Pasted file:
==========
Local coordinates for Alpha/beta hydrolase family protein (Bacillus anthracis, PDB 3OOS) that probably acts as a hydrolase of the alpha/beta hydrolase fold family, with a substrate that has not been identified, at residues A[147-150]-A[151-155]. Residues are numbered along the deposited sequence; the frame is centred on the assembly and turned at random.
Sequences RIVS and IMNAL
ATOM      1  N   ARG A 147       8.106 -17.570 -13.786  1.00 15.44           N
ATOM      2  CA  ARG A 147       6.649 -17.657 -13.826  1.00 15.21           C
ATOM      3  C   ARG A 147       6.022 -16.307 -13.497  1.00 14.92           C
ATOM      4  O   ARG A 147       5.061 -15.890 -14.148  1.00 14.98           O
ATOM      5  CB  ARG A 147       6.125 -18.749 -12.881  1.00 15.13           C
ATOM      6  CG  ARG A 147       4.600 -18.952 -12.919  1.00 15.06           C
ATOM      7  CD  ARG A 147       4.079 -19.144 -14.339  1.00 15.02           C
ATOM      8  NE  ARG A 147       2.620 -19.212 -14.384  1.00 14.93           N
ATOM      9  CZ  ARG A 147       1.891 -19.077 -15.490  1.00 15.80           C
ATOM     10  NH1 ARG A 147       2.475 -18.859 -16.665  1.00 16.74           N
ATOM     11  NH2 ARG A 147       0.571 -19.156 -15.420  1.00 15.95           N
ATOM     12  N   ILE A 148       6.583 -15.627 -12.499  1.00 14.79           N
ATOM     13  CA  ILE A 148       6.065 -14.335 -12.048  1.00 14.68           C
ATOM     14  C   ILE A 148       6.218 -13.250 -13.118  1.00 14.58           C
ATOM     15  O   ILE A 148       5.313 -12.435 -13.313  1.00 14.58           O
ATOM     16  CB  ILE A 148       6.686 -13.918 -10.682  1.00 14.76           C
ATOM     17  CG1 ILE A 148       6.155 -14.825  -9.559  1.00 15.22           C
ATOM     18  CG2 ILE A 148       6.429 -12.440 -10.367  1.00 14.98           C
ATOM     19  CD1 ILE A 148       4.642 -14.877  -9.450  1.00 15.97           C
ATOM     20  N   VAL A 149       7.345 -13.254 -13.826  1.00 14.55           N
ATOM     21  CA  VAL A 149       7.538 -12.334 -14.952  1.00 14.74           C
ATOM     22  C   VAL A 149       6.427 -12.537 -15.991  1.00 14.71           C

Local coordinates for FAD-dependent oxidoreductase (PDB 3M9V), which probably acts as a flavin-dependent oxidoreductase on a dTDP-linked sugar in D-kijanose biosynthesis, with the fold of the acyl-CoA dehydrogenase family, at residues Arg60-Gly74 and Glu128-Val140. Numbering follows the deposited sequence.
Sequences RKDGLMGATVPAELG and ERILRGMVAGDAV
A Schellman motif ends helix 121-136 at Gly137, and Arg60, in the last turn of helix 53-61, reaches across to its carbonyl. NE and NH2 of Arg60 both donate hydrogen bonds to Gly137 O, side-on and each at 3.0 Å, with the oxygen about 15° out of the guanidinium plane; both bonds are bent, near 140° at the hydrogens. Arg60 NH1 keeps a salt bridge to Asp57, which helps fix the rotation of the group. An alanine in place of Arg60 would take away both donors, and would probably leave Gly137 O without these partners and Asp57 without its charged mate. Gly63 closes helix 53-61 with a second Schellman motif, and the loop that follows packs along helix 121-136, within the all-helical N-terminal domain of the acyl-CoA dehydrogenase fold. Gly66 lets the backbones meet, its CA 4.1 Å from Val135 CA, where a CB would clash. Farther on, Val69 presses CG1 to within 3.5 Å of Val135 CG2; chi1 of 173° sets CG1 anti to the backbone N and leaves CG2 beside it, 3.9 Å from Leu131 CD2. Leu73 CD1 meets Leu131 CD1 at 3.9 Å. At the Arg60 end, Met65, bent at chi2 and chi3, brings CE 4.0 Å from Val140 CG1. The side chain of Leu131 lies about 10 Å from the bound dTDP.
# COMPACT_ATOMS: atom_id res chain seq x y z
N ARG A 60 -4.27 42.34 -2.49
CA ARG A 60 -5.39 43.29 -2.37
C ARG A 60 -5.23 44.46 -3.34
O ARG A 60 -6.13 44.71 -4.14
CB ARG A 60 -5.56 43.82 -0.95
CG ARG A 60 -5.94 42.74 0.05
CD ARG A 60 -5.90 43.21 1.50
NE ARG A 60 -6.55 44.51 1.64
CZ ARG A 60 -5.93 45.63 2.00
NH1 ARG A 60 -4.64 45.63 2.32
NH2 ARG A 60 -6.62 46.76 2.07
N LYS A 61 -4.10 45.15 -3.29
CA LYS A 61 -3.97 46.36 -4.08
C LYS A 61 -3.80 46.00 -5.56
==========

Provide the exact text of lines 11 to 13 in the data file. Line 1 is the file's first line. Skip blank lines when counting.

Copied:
ATOM      9  CZ  ARG A 147       1.891 -19.077 -15.490  1.00 15.80           C
ATOM     10  NH1 ARG A 147       2.475 -18.859 -16.665  1.00 16.74           N
ATOM     11  NH2 ARG A 147       0.571 -19.156 -15.420  1.00 15.95           N